The number of new cars registered in the UK fell 6.4 per cent in August, the fifth consecutive month of falls, according to new data.
Some 76,433 new cars were registered during the month, down from 81,640 in August 2016, according to the Society of Motor Manufacturers and Traders (SMMT).
The diesel sector was hit the hardest, with a 21.3 per cent fall in registrations. Meanwhile, petrol cars rose 3.8 per cent and alternatively-fuelled vehicles, which encompasses hybrids and electric vehicles, rose 58.3 per cent, giving them a 5.2 per cent share of the market.
In the year to date, 1.64m new cars have been registered in the UK, down 2.4 per cent on the same period last year.
Demand still strong
But the SMMT said the performance still represented the third-biggest August in the past 10 years.
“August is typically a quiet month for the new car market as consumers and businesses delay purchases until the arrival of the new number plate in September," said Mike Hawes, the SMMT's chief executive.
"With the new 67-plate now available and a range of new models in showrooms, we anticipate the continuation of what are historically high levels of demand."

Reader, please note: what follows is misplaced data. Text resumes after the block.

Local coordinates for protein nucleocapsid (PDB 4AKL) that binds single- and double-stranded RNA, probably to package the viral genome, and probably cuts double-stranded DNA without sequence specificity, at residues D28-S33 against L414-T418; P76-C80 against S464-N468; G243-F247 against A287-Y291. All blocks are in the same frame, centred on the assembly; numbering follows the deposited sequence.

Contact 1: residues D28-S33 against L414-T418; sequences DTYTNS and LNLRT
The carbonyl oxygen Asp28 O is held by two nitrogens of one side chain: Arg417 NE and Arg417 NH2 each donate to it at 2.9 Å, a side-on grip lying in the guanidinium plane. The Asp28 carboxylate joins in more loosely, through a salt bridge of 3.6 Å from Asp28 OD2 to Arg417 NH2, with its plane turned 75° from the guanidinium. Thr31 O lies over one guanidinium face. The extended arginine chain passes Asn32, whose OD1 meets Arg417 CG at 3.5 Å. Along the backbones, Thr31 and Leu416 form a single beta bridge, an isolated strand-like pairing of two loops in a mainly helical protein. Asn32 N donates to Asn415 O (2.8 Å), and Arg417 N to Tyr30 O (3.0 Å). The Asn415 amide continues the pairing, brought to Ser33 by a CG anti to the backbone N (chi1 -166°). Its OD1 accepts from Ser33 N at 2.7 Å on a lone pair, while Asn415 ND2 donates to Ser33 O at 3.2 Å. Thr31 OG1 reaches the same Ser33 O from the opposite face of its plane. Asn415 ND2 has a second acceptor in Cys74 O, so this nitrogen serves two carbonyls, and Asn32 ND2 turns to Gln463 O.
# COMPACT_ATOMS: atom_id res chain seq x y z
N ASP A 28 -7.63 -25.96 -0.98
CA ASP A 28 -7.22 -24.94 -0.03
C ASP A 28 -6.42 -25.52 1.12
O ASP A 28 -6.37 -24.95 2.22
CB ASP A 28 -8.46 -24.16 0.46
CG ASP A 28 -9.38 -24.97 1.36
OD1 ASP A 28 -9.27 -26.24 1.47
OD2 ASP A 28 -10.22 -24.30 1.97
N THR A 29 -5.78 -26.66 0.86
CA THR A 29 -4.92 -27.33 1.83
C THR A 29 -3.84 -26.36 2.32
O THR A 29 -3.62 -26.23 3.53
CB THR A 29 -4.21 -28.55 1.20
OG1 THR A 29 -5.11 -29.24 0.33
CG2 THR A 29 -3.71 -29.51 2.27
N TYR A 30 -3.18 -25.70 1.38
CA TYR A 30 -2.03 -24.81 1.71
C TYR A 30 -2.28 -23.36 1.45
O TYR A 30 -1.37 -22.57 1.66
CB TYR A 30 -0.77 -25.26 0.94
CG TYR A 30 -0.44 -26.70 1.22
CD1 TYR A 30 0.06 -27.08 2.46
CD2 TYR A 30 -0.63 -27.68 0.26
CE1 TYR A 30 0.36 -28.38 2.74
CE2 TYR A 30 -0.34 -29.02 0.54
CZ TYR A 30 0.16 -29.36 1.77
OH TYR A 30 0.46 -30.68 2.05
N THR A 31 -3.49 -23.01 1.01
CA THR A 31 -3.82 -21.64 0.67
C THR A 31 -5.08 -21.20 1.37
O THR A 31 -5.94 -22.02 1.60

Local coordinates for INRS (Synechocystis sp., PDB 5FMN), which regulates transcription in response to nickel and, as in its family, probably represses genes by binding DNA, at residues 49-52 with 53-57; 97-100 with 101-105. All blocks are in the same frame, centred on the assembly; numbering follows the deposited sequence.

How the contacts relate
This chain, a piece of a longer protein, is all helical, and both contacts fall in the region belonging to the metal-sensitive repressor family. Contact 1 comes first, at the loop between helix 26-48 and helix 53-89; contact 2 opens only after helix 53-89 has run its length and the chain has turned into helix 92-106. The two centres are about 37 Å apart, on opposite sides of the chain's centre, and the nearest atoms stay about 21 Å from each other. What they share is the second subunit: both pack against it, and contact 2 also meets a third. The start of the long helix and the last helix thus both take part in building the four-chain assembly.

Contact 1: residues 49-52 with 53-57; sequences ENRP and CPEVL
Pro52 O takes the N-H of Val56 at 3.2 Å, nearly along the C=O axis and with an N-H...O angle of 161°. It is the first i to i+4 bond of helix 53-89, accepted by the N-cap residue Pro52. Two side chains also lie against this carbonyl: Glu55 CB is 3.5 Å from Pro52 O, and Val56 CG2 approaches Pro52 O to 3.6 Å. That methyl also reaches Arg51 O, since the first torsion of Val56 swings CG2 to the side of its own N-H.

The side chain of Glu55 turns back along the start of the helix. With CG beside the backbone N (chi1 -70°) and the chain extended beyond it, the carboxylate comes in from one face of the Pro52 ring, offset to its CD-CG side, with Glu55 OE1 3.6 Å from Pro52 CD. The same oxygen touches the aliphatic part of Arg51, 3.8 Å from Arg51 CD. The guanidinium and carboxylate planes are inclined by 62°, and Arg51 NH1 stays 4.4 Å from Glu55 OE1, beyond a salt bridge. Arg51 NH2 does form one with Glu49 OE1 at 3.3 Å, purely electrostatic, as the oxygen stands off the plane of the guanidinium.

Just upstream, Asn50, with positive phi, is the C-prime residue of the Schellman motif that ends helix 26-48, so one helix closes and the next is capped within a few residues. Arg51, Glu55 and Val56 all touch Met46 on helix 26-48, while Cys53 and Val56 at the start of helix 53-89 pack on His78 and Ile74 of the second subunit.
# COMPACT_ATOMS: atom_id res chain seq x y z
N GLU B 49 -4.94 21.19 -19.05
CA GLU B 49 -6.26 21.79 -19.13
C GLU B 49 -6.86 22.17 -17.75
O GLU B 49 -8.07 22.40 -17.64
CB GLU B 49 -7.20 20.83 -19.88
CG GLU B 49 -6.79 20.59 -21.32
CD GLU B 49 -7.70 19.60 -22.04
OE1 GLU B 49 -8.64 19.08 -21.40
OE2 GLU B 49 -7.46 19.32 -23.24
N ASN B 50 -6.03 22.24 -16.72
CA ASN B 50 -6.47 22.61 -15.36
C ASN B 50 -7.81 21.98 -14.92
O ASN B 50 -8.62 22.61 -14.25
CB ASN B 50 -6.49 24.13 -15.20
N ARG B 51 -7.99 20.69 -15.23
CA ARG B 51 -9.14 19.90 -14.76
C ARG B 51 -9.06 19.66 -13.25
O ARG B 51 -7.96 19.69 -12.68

However, analysts suggested the industry could be in for further woes.
“With Brexit negotiations well underway and the government announcing radical changes to the sale of fossil-fuelled cars, the motor industry is entering a wave of prolonged uncertainty. This will likely have an impact on consumer spending habits," said Chris Bosworth, director of strategy at Close Brothers Motor Finance.
"The Bank of England has already announced that car finance deals have eased as a result. In fact, 5.5m British motorists say Brexit has already had a direct impact on their car purchasing plans and has made them more likely to purchase a used car or to hold off their purchase altogether."